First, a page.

Advocates have linked the practice to soil organic matter increases, gains in root growth and positive impacts on soil biology and structure.
Cover crops and perennial forages in grazing have also repeatedly appeared on the grazing club schedule.
Soil experts have identified soil biology as an emerging topic and soil health conversations now often drift to things like mycorrhizal fungi and micro-organism environment.
For the farmer, however, Williams said most soil knowledge remains chemical, not biological.
“In all fairness to them, that’s how they’ve been trained over the last several decades, just to look at chemistry, but they have a real knowledge gap in terms of biology, how biology works in the system and how powerful biology is — that you can actually, rather than just having the linear responses, you can actually have exponential results,” he said.
Quorum Laboratories, one of several labs to begin offering biological soil testing, hopes to help change that.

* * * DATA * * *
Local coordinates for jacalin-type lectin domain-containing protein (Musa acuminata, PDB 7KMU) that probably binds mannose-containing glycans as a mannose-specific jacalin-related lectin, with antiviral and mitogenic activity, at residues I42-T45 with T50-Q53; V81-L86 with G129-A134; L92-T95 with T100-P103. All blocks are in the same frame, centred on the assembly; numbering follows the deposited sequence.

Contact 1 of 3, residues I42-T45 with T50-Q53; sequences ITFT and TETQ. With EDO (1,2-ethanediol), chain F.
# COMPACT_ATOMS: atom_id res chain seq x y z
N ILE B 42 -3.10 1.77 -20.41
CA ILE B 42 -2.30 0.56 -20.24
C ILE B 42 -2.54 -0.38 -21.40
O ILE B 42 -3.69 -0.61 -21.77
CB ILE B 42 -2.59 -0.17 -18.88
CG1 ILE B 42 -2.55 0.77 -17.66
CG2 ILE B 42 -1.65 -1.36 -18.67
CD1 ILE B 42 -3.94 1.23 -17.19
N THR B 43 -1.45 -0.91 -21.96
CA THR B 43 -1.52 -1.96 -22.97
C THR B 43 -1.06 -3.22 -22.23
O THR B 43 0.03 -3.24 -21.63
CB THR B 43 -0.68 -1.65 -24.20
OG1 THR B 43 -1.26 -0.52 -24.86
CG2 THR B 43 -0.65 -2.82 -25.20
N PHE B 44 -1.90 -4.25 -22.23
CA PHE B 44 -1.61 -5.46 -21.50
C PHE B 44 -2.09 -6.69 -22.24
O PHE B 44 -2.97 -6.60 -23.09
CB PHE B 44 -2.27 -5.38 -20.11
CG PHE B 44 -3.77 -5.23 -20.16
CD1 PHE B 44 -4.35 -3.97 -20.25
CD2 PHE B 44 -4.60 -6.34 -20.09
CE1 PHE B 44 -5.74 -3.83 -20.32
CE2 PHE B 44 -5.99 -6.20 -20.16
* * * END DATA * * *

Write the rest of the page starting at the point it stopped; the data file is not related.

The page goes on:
“What we look at through metagenomics (studying genetics directly from an environmental sample) in the soil is we’re looking at it strictly from the biological point of view,” David Bartok, Quorum Laboratories CEO and another of the workshop’s instructors, said. “Now, that doesn’t mean that we look at only biology, but we want to know how the biology interfaces with the chemistry of the soil and how it interacts with the physical part of the soils. Up to this point, all of the testing has been done primarily just through chemistry and that doesn’t work.”
The U.S. lab has gone a step further in biological testing and uses DNA sequencing to mark specific micro-organism types in a soil sample.
The lab can identify soil managed under different systems and hopes to better identify effective combinations to build soil health.